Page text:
He says, “Well, at last I hope the fact is clear to their minds that if the North design to conquer the South, we must begin at Kentucky and reconquer the country from there as we did from the Indians.”
In other words, the only way to win the war against the South was through hard war. This was something the North had to learn as much as the South.
Hard war is another name for strategic warfare. It means not only going after military targets, but also the infrastructure that supports a nation’s military. This is what Sherman did in his march to Atlanta. He had to clear out Confederate guerrilla fighters and snipers, so he began destroying their civilian support.
Sherman ruined the South’s ability to supply its army with staples or ammunition. That only meant destroying civilian infrastructure. It did not mean killing civilians.
In WW2, we (Americans) did not bomb civilians as a first objective. We engaged in strategic warfare. We bombed the infrastructure that fed the German war machine.
The bombing of Dresden is usually cited as “total war” and Rush implies that we deliberately attacked civilians to make them want to give up. In fact the railway yards were the real target, for they aided German troop movement.
Both British and American air forces bombed the city. The fires from the bombing turned the city into an inferno which killed about twenty thousand. It wasn’t the worst ever seen in Germany during WWII, but the failure of the mayor to prepare his city, plus the wooden-frame structures, created a firestorm.
The bombing of Berlin was in order to target war industries, railroads, communications, and the Luftwaffe.
It’s obvious that many civilians are killed in such carpet bombing attacks, but they did not have smart bombs in those days. Smart bombs have spoiled us, and we have a tendency to judge wars of the past by the technological standards of today.
The bombs on Hiroshima and Nagasaki were terrible and killed many civilians. The death and destruction was so great as to almost guarantee that nations would not use such devices again.
At the time, however, people were sick of war and tired of Japanese brutality and fanaticism. In addition, the kamikazi runs on Pacific ships reinforced the idea that Japan would not surrender, and the Allies would suffer tremendously in an invasion of the Japanese homeland.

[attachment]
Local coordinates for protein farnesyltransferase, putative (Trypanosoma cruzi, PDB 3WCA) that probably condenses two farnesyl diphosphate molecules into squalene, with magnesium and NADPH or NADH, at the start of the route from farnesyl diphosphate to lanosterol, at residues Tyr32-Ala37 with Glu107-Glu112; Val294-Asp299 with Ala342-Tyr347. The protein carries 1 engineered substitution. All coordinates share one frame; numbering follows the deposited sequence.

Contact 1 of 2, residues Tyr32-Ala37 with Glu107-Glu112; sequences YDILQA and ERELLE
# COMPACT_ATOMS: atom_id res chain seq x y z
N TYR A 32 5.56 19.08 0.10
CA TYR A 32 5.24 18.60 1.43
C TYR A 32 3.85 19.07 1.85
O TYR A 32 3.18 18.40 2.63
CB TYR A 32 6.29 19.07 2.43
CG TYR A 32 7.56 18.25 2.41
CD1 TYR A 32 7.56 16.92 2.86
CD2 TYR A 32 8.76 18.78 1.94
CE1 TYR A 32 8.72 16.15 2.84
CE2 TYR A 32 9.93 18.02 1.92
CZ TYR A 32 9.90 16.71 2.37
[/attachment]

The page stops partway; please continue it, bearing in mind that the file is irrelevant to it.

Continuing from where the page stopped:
So the decision was made to go ahead with the atomic bombs. Hiroshima was the headquarters of Japan’s Second Army, and both cities had industrial and military importance. Also, it was presumed that no POWs were in those cities (though it turned out some were).
In any case, our (American) strategic warfare of the past did not deliberately target civilians, and even in the case of the atomic bombs, the cities were chosen for their military and industrial value.
Rush is obviously right that war cannot be fought without civilian losses. An atomic bomb, of course, would make it a certainty. “War is all hell,” Sherman said, and it’s hell for everybody, not just for soldiers.
But that’s different from saying we deliberately target civilians. If that were the case, we’d be hardly different from terrorists or Islamo-fanatics.
We must fight hard against military and industrial targets, and in worst cases against residential infrastructure (where guerrillas hide out). But, contrary to Rush, we should not deliberately kill or maim civilians.
Leave that to the fanatical hordes.
I had heard of argumentum ad Hitlerum, but not of Godwin’s Law. The former refers to a fallacy of modern political debate when one side accuses the other of holding positions that Hitler believed, or that such and such a policy would “lead to the Holocaust.” For an overview of the fallacy, see:
Fortunately, the Wikipedia article linked to an article on Godwin’s Law:
The humorous point of Godwin’s law is not that one cannot use Fascist- or Hitler-analogies, but that the longer a political debate goes on, the greater the likelihood — approaching certainty — that a Fascist- or Hitler-analogy will be used.
I think we need something like that for creation/evolution debates. Only in this case, Darwinists can be counted on to accuse creationists (of whatever variety) of being ignoramuses, Nazis, or what-have-you from the very start. In other words, they don’t wait until later to invoke such comparisons but begin right away.
I suggest we call it Mencken’s Law, in that Mencken’s most deranged writings usually involved a discussion of evolution or of cross-of-gold Democrat, William Jennings Bryan.
The probability of this happening at the beginning of creation/evolution discussion is very nearly a certainty, and it suggests a corollary, that the intellectual caliber of such a discussion seldom rises to the level of noticeability.
Therefore, over time the intellectual caliber of a Godwin’s Law discussion will achieve the same threshold of noticeability captured by Mencken’s Law.
Scientists beginning to accept rapid formation of canyons by megafloods: